Berks Highlights: There’s Got To Be A Morning After (If You Can Make It Through The Night)

June 10, 2011, 6:40 pm

Sarah Palin is not at the Berkshire Conference

The sun is finally shining in Amherst, after a day and a night of severe weather that created delays, cancellations, and flights diverted to places like Syracuse.  Power was out for up to four or five hours in Massachusetts and Connecticut, but not at the air-conditioned opening reception last night, where we all treated each other to drinks purchased with the *two* free tickets that were stapled to the conference folder.  As most of us enjoyed ourselves at the opening plenary, dinner at Amherst Chinese (which can seat a large group if you are looking for a dinner reservation tonight) and the dessert reception, our sisters were fighting their way cross-country through a storm system that stretched from Chicago to Philadelphia.  Rumor has it that the heroic local arrangements committee was dispatching transportation to Bradley Airport in Hartford until 3 A.M.  Bleary-eyed latecomers nevertheless hauled themselves out of bed for panels beginning at 8:30 a.m.

Because of a variety of appointments, I didn’t make any panels this morning, but the conference has a lively book exhibit and numerous common spaces in the Campus Center where knots of old friends are gathering, and editors chat up potential and signed authors.  Supported by the free WiFi, and surrounded by an invisible Bell of Silence, scholars are finishing up their comments and papers.  The coffee isn’t perfect, but it’s good.  All is well.

Cliotropic Tweets the Berks

By afternoon, I was ready for scholarship.  I started my Berks experience with “Queering the College Campus,” which was a great pick, and was Tweeted by Shane Landrum here.  Two fabulous papers by Susan Freeman and Heather Murray made me believe that lesbian history is moving into a whole, new exciting register. Stephanie Gilmore linked the field to histories of sexual violence and the ongoing state of terror that is endured by contemporary GLBTQ students despite the broad-based “acceptance” of homosexuality among young people of all political and religious beliefs.  Given the Title IX suit at Yale, the activism at Dickinson against that school’s ineffective rape policies, and the periodic scandals that erupt about fraternity and athletic team hazing, Gilmore’s presentation on her new research about violence against LGBTQ students — which connects homophobic violence to all three phenomena — was particularly compelling. Athletic teams and frats are particular nodes for homophobic violence and harassment (pledge rituals include such tasks as “taking a picture of a faggot”), but Gilmore was persuasive that by focusing only on this we neglect the ways in which entire campuses and administration policies are complicit in maintaining sexism and heterosexism.  Gilmore’s research argues that GLBTQ students navigate harassment and sexual violence every day, and that college administrations — who proudly boast that such students are an aspect of campus “diversity” — know this and do nothing to change it.   Administrators who she has interviewed, while they condemn violence against such students, vigorously resist the notion that they are capable of intervening in it.  One unintended outcome of the demise of in loco parentis policies (many of which were themselves sexist and homophobic) has been an insistence by student life professionals and administrators that such violence is a feature of “student culture” that only students themselves can change.  On the other hand, the same administrators will defend explicitly violent, sexist, racist and heterosexist rituals associated with student organizations because they and powerful alumni/ae insist that eliminating them will be disruptive to college tradition and memory (can you say Chief Illiniwek?)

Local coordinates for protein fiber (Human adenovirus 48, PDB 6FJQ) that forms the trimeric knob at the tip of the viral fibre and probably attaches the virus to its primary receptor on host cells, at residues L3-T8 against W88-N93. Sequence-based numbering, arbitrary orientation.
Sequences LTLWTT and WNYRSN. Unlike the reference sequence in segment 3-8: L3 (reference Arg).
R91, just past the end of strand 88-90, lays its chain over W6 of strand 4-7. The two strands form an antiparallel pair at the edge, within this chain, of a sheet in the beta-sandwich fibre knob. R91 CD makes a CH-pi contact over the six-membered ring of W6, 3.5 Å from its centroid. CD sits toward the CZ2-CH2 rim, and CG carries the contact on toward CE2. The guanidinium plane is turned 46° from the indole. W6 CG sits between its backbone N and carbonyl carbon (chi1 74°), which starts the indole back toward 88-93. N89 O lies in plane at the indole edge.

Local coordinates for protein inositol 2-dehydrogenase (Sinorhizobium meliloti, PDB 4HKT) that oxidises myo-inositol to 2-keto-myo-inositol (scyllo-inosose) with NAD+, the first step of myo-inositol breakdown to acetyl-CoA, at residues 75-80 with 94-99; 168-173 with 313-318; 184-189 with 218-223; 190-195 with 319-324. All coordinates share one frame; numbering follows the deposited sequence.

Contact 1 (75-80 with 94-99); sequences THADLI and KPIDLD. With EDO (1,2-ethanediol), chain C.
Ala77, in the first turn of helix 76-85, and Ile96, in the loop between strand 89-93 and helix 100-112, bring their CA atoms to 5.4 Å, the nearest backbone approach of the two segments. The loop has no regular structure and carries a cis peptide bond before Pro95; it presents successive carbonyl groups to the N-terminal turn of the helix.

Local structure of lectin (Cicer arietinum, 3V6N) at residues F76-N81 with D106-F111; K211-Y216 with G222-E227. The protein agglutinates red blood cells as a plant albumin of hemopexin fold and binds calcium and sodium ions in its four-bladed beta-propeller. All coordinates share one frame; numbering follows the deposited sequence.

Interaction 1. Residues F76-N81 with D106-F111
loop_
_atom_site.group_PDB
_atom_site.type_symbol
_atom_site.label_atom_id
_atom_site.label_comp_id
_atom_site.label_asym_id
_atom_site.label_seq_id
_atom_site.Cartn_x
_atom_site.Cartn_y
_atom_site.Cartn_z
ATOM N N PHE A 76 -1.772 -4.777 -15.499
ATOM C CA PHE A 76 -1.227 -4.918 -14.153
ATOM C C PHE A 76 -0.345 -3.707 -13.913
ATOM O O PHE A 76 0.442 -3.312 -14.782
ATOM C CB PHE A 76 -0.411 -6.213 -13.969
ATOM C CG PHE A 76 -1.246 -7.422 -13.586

Other panels that are looking good for a Radical sighting today are:

“Researching and Interpreting Feminist Activism of the 1960s abd 1970s:  An Intergenerational Roundtable,” with Judy Wu, Ros Baxandall, Marisela Chavez, Amy Kesselman, Jessica Lee, Barbara Ransby and Sheila Rowbotham.  Cape Cod Lounge; and

“Plenary:  The Sex of Geopolitics,” with Anjali Arondekar, Afsaneh Najmabadi, Geeta Patel, Carol Vance and Siobhan Somerville.  Bowker Auditorium.

Thanks to those of you who are introducing yourselves randomly:  keep coming up to say hi — that’s what the Berks is about, but it is particularly nice to see someone who says “Hi, I usually comment on your blog as…..”  If you are reading this before 5:30 on Friday June 10, don’t forget to show up to meet the bloggers at the Grad Lounge of the Lincoln Campus Center.  Although Historiann won’t make it, there are confirmed appearances by Clio Bluestocking, Another Damned Medievalist, Janice Liedl, and Knitting Clio.

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